The Horse and the Bells” cautions that recreation is good—but not to overindulge; the theme was explored often in the pages of Robert Merry’s Museum
“The Horse and the Bells, a Fable” (from Robert Merry’s Museum, June 1841; p. 178)

A wagoner, whose business it was to transport goods from one town to another, had a fine horse, upon whose saddle he was accustomed to carry several bells, which kept up a cheerful jingling as he trudged along the road. The horse got used to these bells, ad was so much pleased with them, that he seemed dull and out of spirits when, for some reason, they were left off. The wagoner, perceiving that his horse did not work so well without the bells, restored them to their place, remarking that his horse was like himself—he liked music and merriment, and even hard work came more easy for a little recreation by the way.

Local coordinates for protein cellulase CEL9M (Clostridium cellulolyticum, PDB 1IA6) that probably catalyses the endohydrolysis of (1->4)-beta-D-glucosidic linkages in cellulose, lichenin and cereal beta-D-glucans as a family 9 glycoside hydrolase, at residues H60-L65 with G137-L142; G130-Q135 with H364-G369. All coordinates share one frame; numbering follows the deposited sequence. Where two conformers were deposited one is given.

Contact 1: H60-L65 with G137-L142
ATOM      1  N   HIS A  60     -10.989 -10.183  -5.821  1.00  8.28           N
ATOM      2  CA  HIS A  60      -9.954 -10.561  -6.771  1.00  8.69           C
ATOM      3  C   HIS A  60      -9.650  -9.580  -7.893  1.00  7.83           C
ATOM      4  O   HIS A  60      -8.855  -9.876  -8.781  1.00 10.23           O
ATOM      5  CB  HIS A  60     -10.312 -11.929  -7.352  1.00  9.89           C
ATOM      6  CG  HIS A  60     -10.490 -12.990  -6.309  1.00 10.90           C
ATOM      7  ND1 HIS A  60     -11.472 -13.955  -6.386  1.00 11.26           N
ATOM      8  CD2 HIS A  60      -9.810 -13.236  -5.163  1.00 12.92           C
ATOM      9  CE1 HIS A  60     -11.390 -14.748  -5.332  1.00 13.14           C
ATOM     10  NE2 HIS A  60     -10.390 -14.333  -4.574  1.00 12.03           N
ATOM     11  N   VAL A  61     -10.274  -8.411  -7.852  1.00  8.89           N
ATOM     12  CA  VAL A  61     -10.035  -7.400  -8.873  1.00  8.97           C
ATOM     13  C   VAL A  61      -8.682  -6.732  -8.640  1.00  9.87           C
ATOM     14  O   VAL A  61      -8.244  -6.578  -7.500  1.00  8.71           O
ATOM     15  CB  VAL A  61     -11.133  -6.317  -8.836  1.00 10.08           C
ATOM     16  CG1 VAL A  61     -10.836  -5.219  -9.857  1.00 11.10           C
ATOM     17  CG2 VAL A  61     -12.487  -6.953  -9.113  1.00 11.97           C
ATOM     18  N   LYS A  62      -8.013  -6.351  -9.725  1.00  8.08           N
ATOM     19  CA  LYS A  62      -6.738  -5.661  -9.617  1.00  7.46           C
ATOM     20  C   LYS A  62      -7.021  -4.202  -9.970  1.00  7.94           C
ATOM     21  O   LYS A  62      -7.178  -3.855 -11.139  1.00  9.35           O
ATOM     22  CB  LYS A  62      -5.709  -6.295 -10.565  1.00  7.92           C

There was much truth and good sense in the observation of the wagoner. “All work and no play,” says the proverb, “makes Jack a dull boy.” It is right and proper that we should devote some part of our time to amusement, for by this means we are cheered and enlivened., and qualified to engage in our severer duties with good effort. But we should be careful of two points: first, that we choose innocent amusements, and second, that we do not permit our recreations so far to engross our thoughts or our time, as to interfere with the sober business of life.

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